How automating procedures can improve process plant performance

Procedures govern the world of process automation. While we like to refer to the process industries as being largely "continuous," in actuality, process manufacturing is constantly in flux.

Whether you are doing a startup, shutdown, grade change, or are in the middle of a maintenance turnaround, your plant is governed by procedures and transitional states that can either run smoothly and provide you with nearly seamless grade changes or product changeovers and safe and orderly start-ups and shutdown; or they can cost you in terms of unplanned shutdowns, incidents, lost product, and lost opportunities. 

In demand-limited manufacturing industries, the overarching objective is to improve utilisation. Plants cannot achieve this without reducing unplanned downtime.

ARC research shows that the largest reason for unscheduled downtime is operational or human error, which accounts for approximately 42 percent of the unscheduled shutdowns in the process industries.

Of that 42 percent, 16 percent is directly related to procedural error. When researching the role of operators in the refinery of the future, several major operating companies concluded that this can be addressed through a high-level perspective that enables flawless intervention by exception and relieves operators of manual tasks, freeing time for more value added activities.

The same research also identified procedure automation as one of the key process automation system functions (along with alarm management and an operational perspective) that can support this environment of flawless intervention.

The expertise and operating level of experienced operators can be incorporated into automatic sequences and used to standardise operating methods and improve the efficiency of all operators. 

An important part ARC's vision for the collaborative process automation system (CPAS) of the 21st century is that, in developing an overall automation strategy, humans should be allowed to do what they do best and automation should be allowed to do what it does best.

Humans are good at ad-hoc intervention and non-linear reasoning. They do best when empowered with an overall production cycle perspective. Machines and automation are good at repetitive functions, steady state operation, and managing transitions.

Automation provides an environment for unbroken, precise execution, linear reasoning, and can consistently implement best practices through automated procedures. 

Today, operational procedures can be lumped into three primary categories: manual, prompted, and automated.
In manual procedures, the operator performs the necessary actions required either through personal experience or by following standard operating procedure (SOP) manuals.

The consistency with which manual procedures are performed can vary greatly depending upon the level of experience of those carrying out the procedures. Manual procedures also call for manual record-keeping, which can also vary in consistency and quality.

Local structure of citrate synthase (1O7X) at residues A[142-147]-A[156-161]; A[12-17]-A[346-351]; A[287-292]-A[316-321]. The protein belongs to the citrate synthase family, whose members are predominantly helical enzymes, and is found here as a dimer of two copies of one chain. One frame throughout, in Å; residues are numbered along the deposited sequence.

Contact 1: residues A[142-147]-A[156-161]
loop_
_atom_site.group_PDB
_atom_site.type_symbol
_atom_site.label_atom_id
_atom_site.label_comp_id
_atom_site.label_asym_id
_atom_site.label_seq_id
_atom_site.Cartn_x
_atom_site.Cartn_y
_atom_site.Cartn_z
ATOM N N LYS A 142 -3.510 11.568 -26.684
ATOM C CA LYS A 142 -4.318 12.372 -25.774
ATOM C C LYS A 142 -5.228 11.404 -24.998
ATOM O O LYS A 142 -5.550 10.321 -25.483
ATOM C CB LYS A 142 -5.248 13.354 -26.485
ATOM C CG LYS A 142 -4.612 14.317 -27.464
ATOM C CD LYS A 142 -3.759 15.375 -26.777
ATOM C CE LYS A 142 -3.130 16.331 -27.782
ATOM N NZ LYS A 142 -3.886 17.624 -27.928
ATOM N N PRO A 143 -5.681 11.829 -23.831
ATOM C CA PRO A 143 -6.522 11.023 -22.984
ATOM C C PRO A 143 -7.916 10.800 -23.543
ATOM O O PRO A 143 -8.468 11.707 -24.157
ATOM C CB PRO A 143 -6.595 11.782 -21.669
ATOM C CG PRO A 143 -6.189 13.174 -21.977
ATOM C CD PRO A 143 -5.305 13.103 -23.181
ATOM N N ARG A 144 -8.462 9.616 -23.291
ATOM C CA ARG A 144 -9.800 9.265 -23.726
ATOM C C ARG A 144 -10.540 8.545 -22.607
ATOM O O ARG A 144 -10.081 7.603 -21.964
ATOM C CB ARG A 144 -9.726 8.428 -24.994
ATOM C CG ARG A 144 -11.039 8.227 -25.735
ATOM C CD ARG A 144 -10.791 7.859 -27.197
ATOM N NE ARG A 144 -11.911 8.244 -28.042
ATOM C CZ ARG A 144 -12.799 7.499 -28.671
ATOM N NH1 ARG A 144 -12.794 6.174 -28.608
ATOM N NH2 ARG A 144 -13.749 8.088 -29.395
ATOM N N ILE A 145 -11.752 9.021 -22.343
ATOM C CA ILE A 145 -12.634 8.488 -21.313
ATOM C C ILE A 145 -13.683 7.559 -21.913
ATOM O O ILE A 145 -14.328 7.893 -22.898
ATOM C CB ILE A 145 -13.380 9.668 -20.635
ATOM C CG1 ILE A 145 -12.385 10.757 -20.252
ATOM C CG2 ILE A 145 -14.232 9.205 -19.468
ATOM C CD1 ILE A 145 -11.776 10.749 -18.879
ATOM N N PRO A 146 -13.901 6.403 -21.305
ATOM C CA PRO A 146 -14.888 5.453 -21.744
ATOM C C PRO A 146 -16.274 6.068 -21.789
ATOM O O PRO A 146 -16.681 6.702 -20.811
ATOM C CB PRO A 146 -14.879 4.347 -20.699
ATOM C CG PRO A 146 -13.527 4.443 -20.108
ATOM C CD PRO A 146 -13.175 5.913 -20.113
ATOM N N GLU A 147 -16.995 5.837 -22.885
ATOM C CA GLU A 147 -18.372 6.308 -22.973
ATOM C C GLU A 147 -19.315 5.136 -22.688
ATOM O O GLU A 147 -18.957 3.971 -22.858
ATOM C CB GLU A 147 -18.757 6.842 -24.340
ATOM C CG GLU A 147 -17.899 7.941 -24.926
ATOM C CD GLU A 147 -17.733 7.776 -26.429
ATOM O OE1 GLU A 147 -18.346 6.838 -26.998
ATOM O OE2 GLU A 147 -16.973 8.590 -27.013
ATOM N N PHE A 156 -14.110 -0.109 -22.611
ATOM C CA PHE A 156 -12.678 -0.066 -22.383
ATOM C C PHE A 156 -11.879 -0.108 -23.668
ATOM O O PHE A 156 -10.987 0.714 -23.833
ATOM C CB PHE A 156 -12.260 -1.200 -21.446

Electronic records are preferable, but their quality can also vary depending upon the accuracy with which they were entered into the system. There is no way to verify that the manual procedures followed were in fact consistent with printed SOPs.

Prompted operational procedures go one step further. Here, the procedures are implemented in the process automation system and the operator is prompted to acknowledge that each step has been successfully completed in order to continue.

Prompted procedures make it easier to keep electronic records and verify that procedures were followed correctly. They can also decrease both transition times and product variability. 

Like prompted operational procedures, automated procedures are implemented in the process automation system.

The difference is that automated procedures will go through the entire operational sequence before stopping, unless either the operator or the system intervene on an exception basis. Automated procedures can further reduce transition times and variability. 

Many industries have been using prompted or automated procedures for some time. The batch processing industries such as food and beverages and specialty chemicals have used the ISA-88 standard for years.

This defines a modular approach to batch automation and batch procedures. In refining, petrochemicals and other continuous process industries, the emerging ISA 106 standard, introduced in 2012, is fulfilling the same role.

This is not to say that automated procedures were previously unknown in the continuous process industries. Many companies have implemented sequence logic that allows procedures to be automated.

However, these have been done largely in an ad hoc framework using custom programming methodologies that can become cumbersome when it comes time to upgrade the automation infrastructure. This ad hoc approach also carries a high cost of ownership, since the procedures have to be maintained by the end user.

Changes made to the code over time can create a tangled mass of "spaghetti code" that can be impossible to translate. 

Many end user companies in the process industries today are also the result of mergers and acquisitions. Along with that come the many system platforms and unstructured code implementations that have accumulated over the years. Clearly, this is not a sustainable way to do business.

As a result, more and more end users are standardising approaches and many have either already adopted, or are considering automating startups, shutdowns, grade changes adopting procedure automation. 

[Dave Woll is vice president, ARC Advisory Group.] 

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